- Recognize that this is a year long project and that Rome was not built in a day
- Know the goal is to focus on the formulas that make a super simple floor plan work with the minimums code requirements
- Realize the floor plan must be built to adapt to a range of a min. and max. total square footage. This means elements like restrooms will grow and shrink based on bldg. code
- Notice that 'Dots' refers to the points/coordinates that define all the elements in a model. An example is the start and end of a wall, a door origin or a plumbing fixtures location.
- Understand we are only focused on minimal API to allow new armature programming contributors to get their hands dirty while achieving a win. just learn to place dots in the application of your choice Revit/Dynamo/project Refinery, Rhino/Grasshopper/Design Explorer, Hypar, A-Frame, or better yet A WEBPAGE with WebGL or other .
- While most are focused on the language of Python any language may be used.
Project Dots is the result of two hackathons and our learning curve hosting them. We discovered that our mostly new community of aspiring amature programmers, professionals and students alike have a lot to learn. With this in mind, we are refocusing on only a single ask. Build a recipe of rules that generates all of the coordinates of a building (Dots). These Dots represent the ends of walls, door and other element origins. These Dots/ origins will be used later to place all the building's elements, but not right now. We must crawl before we walk. The only API we are looking to master is the creation of coordinates and points.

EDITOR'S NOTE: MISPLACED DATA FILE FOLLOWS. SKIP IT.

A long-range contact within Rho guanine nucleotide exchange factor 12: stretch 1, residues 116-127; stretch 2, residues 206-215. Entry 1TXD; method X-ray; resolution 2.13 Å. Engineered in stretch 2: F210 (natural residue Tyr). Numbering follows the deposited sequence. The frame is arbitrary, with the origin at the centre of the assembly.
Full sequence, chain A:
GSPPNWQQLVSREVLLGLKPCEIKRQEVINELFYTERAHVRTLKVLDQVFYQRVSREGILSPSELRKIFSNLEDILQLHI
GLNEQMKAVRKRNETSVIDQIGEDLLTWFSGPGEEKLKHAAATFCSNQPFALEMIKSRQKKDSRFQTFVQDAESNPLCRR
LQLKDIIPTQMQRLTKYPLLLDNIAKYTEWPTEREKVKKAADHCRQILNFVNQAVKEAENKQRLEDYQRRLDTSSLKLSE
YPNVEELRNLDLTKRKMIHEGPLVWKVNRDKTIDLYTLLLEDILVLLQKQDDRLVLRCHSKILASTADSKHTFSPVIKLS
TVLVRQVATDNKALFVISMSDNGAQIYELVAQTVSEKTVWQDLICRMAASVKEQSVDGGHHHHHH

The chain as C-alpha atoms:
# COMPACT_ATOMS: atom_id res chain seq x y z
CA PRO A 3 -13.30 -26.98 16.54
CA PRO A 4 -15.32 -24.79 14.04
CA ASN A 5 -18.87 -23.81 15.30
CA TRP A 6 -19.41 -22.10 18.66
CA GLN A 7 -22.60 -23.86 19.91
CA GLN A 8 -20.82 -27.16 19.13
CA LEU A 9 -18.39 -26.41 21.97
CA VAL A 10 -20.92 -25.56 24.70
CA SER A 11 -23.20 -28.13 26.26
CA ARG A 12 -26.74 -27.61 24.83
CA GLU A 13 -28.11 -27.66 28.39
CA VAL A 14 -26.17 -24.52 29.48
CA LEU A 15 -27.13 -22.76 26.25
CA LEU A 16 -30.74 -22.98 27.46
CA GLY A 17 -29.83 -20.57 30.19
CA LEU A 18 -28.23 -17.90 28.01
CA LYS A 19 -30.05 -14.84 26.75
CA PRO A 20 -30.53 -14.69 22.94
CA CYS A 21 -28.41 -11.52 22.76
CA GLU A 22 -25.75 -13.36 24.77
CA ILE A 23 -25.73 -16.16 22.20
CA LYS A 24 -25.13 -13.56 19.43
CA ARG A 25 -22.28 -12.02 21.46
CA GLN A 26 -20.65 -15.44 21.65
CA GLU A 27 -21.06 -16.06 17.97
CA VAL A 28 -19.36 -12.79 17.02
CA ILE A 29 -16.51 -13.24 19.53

With much less API to learn, the hope is that more time can be spent learning how to think of the needed formulas that drive the building's design and what their dependencies are and how to encode them into Python. The goal is to build recipes in python that will allow a user to input total square footage as well as the number of floors and get a floor plan of dots representing all the parts of a building such as shell walls, corridors, restrooms, stairs, and an elevator. With this recipe, we can now put it into a solver to iterate over all the ranges of inputs to generate different designs.